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Resuscitation. 2013 Jan;84(1):114-20. doi: 10.1016/j.resuscitation.2012.08.323. Epub 2012 Sep 14.

Hyperoxemic reperfusion after prolonged cardiac arrest in a rat cardiopulmonary bypass resuscitation model.

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  • 1Davis Heart and Lung Research Institute, The Ohio State University, Columbus, OH 43210, USA.



The effect of hyperoxygenation at reperfusion, particularly in the setting of cardiac arrest, remains unclear. This issue was studied in a prolonged cardiac arrest model consisting of 25 min cardiac arrest in a rat resuscitated with cardiopulmonary bypass (CPB). The objective of this study was to determine the effect of hyperoxygenation following prolonged cardiac arrest resuscitation on mitochondrial and cardiac function.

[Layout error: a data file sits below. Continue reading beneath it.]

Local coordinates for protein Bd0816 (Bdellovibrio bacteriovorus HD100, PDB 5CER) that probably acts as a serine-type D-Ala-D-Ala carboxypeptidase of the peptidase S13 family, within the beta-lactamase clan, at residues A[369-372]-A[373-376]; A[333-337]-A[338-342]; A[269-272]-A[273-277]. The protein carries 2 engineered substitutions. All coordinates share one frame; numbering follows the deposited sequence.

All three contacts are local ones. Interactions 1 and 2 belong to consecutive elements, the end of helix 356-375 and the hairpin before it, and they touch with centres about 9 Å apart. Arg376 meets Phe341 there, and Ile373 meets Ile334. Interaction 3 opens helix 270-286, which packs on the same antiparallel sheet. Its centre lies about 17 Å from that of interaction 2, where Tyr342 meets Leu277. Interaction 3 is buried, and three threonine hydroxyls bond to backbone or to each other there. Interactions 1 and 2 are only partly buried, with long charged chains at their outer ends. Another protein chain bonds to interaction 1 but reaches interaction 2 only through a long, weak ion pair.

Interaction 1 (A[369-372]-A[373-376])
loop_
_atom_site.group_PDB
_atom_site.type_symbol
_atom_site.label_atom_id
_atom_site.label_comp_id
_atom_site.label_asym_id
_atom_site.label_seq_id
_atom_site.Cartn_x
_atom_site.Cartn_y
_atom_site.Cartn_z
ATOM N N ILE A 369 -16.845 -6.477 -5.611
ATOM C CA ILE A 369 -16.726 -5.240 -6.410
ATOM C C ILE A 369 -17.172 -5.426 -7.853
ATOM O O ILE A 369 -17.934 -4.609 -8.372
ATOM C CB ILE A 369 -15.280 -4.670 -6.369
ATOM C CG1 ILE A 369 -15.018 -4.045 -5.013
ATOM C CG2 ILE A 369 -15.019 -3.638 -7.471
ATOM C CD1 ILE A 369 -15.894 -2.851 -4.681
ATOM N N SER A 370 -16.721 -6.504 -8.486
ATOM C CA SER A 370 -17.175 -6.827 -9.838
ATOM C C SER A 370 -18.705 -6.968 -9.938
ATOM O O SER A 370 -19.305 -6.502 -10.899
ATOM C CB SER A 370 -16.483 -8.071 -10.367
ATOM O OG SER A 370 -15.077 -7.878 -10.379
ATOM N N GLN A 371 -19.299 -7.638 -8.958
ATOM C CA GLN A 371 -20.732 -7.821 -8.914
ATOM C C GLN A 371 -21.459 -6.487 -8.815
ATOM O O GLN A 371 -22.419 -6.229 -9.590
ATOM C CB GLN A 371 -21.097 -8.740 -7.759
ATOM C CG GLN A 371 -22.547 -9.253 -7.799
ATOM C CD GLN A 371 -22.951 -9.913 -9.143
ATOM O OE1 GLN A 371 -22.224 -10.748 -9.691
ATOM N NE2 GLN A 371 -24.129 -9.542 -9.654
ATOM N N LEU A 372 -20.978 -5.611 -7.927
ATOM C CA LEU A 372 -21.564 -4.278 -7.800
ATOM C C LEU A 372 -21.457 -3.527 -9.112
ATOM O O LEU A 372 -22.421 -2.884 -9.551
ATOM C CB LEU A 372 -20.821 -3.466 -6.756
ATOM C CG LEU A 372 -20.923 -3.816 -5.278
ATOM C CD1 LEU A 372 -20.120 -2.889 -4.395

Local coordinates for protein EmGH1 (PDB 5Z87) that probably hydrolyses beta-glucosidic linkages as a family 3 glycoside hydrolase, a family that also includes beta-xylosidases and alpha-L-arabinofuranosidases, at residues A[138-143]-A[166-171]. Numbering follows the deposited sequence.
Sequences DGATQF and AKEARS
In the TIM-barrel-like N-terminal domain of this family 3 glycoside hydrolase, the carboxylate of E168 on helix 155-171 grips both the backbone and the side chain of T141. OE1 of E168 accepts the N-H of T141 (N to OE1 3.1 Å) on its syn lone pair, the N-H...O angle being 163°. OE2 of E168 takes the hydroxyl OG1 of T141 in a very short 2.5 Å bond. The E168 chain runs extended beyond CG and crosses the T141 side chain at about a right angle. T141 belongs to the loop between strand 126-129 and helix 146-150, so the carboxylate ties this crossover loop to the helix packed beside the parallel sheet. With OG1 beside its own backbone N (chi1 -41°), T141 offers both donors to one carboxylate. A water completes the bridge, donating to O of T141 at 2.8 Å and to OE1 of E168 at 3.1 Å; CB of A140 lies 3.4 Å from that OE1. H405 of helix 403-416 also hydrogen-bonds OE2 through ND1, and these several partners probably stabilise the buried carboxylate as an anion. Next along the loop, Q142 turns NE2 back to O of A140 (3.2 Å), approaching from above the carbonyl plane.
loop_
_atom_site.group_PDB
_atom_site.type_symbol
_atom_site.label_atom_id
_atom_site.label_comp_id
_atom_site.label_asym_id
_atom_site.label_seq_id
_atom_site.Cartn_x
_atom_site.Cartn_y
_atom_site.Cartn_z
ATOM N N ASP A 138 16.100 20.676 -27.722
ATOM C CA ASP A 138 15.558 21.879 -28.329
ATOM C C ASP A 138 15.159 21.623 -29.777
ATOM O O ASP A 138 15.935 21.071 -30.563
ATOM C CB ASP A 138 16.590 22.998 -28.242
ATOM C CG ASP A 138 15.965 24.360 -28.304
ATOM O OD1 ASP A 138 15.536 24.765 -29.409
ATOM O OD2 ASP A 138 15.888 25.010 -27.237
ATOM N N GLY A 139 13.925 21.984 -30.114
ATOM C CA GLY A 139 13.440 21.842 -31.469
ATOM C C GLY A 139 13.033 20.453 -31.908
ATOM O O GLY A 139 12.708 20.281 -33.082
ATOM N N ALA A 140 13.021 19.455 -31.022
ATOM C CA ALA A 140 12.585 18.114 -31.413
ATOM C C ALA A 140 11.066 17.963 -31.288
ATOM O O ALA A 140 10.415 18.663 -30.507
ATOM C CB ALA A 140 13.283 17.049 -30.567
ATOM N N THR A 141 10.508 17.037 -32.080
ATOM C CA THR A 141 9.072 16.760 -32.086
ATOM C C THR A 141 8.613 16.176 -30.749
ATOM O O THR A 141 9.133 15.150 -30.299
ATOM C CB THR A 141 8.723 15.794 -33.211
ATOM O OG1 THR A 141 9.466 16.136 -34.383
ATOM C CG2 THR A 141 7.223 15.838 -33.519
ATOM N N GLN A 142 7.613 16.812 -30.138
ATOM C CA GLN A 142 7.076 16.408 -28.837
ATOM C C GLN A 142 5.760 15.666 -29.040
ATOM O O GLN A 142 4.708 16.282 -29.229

Male Sprague-Dawley rats (400-450 g) were anesthetized with ketamine and xylazine and instrumented for closed chest cardiopulmonary bypass (CPB). Following a 25-min KCl-induced cardiac arrest, the animals were resuscitated by CPB with 100% oxygen. Three minutes after successful return of spontaneous circulation (ROSC), the animals received either normoxemic reperfusion (CPB with 40-50% oxygen) or hyperoxemic reperfusion (CPB with 100% oxygen) for 1 h. Post-resuscitation hemodynamics, cardiac function, mitochondrial function and immunostaining of 3-nitrotyrosine were compared between the two different treatment groups.


At 1 h after ROSC, the hyperoxemic reperfusion group had a significant higher mean arterial pressure, less metabolic acidosis and better diastolic function than the normoxemic reperfusion group. Cardiac mitochondria from the hyperoxemic reperfusion group had a higher respiratory control ratio (RCR) and cardiac tissue showed less nitroxidative stress compared to the normoxemic reperfusion group.


One hour of hyperoxemic reperfusion after 25 min of cardiac arrest in an in vivo CPB model resulted in significant short-term improvement in myocardial and mitochondrial function compared with 1h of normoxemic reperfusion. This myocardial response may differ from previously reported post-arrest hyperoxia mediated effects following shorter arrest times.

Copyright © 2012 Elsevier Ireland Ltd. All rights reserved.

[PubMed - indexed for MEDLINE]
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